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  1. This is not homework .

  2. l do this for fun. I am 58.

  3. I graduated Concordia University in 1993

  4. Problem comes from the Logic Book by Bergman pg 217 (17)c

I want to see if my SL is correct.

If civil disobedience is moral,then not all resistance to the law is morally prohibited,although our legal code is correct if all resistance to the law is morally prohibited .But civil disobedience is moral iff either civil disobedience is moral or our legal code is correct.Our judges have acted well only if all resistance to the law is morally prohibited.So our judges haven’t acted well.

Let A=“civil disobedience is moral”

B=“All resistance to the law is morally prohibited”

C=“our legal code is correct “

D=“judges act well”
  1. (A->~B)&(D->B)&(A=A v D)

  2. D->A

———————————————————-————

~D

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  • "our legal code is correct if all resistance to the law is morally prohibited" must be "if B, then C" – Mauro ALLEGRANZA Mar 11 at 14:14
  • Thanks for the correction – Eudoxus Mar 11 at 14:16
  • "Our judges have acted well only if all resistance to the law is morally prohibited" must be "if D, then B" – Mauro ALLEGRANZA Mar 11 at 14:16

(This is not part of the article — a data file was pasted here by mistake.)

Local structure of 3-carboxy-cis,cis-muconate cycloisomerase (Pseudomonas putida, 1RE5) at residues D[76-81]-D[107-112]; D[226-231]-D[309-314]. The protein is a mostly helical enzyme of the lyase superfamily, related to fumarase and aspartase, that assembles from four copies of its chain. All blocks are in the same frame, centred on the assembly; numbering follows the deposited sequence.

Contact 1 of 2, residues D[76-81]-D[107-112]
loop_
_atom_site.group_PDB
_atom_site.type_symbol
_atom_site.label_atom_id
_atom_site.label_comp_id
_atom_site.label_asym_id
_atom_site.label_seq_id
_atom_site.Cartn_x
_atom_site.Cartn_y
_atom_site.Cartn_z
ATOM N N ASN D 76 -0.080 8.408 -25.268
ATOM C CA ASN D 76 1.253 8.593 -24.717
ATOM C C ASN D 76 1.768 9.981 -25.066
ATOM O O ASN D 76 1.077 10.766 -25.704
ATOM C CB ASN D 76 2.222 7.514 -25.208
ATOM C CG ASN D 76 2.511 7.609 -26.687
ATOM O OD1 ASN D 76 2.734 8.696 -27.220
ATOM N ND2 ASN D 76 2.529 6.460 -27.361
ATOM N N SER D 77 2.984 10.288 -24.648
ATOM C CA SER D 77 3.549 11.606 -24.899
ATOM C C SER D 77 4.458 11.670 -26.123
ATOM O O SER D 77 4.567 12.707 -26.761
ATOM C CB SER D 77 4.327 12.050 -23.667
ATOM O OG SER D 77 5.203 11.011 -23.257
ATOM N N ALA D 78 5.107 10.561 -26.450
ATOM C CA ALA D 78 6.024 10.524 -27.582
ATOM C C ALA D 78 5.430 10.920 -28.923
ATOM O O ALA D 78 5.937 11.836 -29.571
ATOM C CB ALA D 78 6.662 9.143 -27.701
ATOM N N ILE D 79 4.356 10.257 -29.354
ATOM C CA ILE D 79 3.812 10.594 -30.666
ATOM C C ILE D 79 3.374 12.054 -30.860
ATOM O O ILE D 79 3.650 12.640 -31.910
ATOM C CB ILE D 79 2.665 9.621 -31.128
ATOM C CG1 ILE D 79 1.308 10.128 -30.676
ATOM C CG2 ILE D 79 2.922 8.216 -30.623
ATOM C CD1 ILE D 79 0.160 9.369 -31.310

• Thanks again for the correction – Eudoxus Mar 11 at 14:17
  • "civil disobedience is moral iff either civil disobedience is moral or our legal code is correct" must be "A iff (A or C)", that sound quite weird... – Mauro ALLEGRANZA Mar 11 at 14:18
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If we tidy up the text a little and divide it up into separate premises it becomes:

  1. If civil disobedience is moral (A) then not all resistance to the law is morally prohibited (¬B)
  2. Our legal code is correct (C) if all resistance to the law is morally prohibited (B)
  3. Civil disobedience is moral (A) iff either civil disobedience is moral (A) or our legal code is correct (C)
  4. Our judges have acted well (D) only if all resistance to the law is morally prohibited (B)
  5. Conclusion: Our judges haven’t acted well (¬D)
1. A → ¬B
2. B → C
3. A ↔ A v C  (simplifies to C → A since A ↔ A is a tautology)
4. D → B
5. ¬D

This is valid in classical logic. You could demonstrate it using a truth table of ((A → ¬B) ∧ (B → C) ∧ (C → A ) ∧ (D → B)) → ¬D. Or if you prefer a natural deduction proof, 3 together with 1 gives you C → ¬B by hypothetical syllogism, while the contraposition of 2 gives ¬C → ¬B, and since C v ¬C (by LEM), you can derive ¬B by disjunction elimination, and thence ¬D by modus tollens.

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  • I did not think of setting them up as separate premises . I haven’t got into SD+ yet. Thanks – Eudoxus Mar 11 at 18:43

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